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What usage patterns are evident in Pokemon Go? This is important given that it’s arguably AR’s biggest success story so far, and can therefore have replicable tactics and best practices. Given AR’s nascence and lack of benchmarks, data like this can be valuable in vetting product models.

Business of Apps recently aggregated Pokemon Go usage data, which we’ve combined with a few other sources and narrative insights peppered below. Starting with basic usage, there are about 65 million monthly active users (MAU), and the app has made about $1.4 billion in revenue.

Quick stats

Monthly Active Users — 65 Million
Total revenue to date – $1.4 billion
Average revenue per DAU – $0.25
Percentage of iOS users that do in-app purchases – 80%
Time Android users spend with the game daily – 43 minutes
Three day retention – more than 60%
Gender female vs. men split percentage – 40/60
The App Store rankings – 3 stars
Google Play rankings – 3,2 stars

Active Usage: The First Step to Monetization

Drilling down further, a key metric in app success is active usage, as we’ve recently analyzed. It’s important for ongoing engagement levels which are the basis for monetization models that continue to develop. And on that measure Pokemon Go shows strong active use and “stickiness.”

This has a lot to do with its game mechanics that blend novelty with ongoing challenge and leveling up, while striking a balance of attainable goals. There are social and multi-player aspects to the game that likewise drive that sticky and active ongoing use. And it outshines benchmarks.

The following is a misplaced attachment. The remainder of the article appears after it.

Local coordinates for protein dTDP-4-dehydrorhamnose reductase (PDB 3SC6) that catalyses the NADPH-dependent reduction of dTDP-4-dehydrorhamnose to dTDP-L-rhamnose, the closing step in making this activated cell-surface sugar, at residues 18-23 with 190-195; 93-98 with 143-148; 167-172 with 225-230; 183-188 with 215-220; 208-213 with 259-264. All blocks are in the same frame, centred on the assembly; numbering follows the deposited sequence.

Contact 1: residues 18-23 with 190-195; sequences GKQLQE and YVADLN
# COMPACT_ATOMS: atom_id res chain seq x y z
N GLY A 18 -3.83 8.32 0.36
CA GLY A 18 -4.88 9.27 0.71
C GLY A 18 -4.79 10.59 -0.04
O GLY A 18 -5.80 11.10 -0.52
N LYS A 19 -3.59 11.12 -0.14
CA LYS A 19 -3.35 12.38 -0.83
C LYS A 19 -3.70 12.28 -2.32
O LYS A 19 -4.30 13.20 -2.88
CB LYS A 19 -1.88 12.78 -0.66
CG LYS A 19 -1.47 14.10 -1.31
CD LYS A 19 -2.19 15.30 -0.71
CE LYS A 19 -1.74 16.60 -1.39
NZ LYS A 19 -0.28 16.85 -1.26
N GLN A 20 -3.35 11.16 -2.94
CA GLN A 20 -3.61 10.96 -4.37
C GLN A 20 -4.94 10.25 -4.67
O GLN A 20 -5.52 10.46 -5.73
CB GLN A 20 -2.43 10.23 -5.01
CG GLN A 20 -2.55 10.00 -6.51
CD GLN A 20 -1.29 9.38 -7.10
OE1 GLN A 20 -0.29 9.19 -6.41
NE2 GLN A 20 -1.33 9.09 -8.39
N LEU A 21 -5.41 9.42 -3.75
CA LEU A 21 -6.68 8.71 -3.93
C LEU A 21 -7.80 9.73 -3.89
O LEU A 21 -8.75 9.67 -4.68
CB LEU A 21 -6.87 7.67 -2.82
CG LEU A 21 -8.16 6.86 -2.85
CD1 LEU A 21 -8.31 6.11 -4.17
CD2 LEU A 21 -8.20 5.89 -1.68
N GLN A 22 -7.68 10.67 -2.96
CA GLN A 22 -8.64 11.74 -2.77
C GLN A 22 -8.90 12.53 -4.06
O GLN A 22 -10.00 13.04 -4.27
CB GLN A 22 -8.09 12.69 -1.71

This includes active daily use, as well as session lengths. For the former, Pokemon Go outperforms popular games such as Candy Crush. It’s also notable that the apps that outperform Pokemon Go are social, indicating once again that social=stickiness and network effect.

Pokemon Go  Active Daily Use (in millions). Source: Survey Monkey

Time that Android Users Play Pokemon Go Daily (in minutes) Source: SimilarWeb

Monetization: What Really Matters

The above comments about active usage leading to monetization can be further validated by the fact that Pokemon Go shows strong monetization metrics. That includes key performance indicators like average revenue per user (ARPU), which it has driven mostly through in-app purchases (IAP).

As we examined recently IAP will be an important source of revenue in consumer mobile AR. This hypothesis comes from historical evidence in the smartphone era, and AR’s unique engagement levels — when done right — that could drive purchases, as opposed to ad monetization.

Specifically, Pokemon Go shows strong metrics for percentage of users that purchase in-game items using IAP. For example, about half of millennials users purchase within the app. Other metrics include ARPU and overall monetization compared with other popular games and apps.

Pokémon GO players that make in-app purchases, by generation. Source: Techcrunch
Pokémon GO U.S. in-app purchase amounts, by percentage of users. Source: YouGov
Pokémon GO average revenue per daily active user, compared to other games (in U.S. Dollars). Source: TechCrunch

A few takeaways include the fact that Pokemon Go has several factors that drive its success: engaging play, strong IP (the Pokemon Brand) and some social/multiplayer mechanics. The latter could be dialed up a bit and will be a key component of mobile AR models and killer apps.

As for IP, more lessons about AR best practices will flow from Niantic’s follow up to Pokemon Go, Harry Potter, Wizards Unite. Meanwhile, it’s all about absorbing as much usage data as possible to draw insights and apply learnings in this early and experimental phase of consumer AR.

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Disclosure: ARtillry has no financial stake in the companies mentioned in this post, nor received payment for its production. Disclosure and ethics policy can be seen here.

Header image credit: Niantic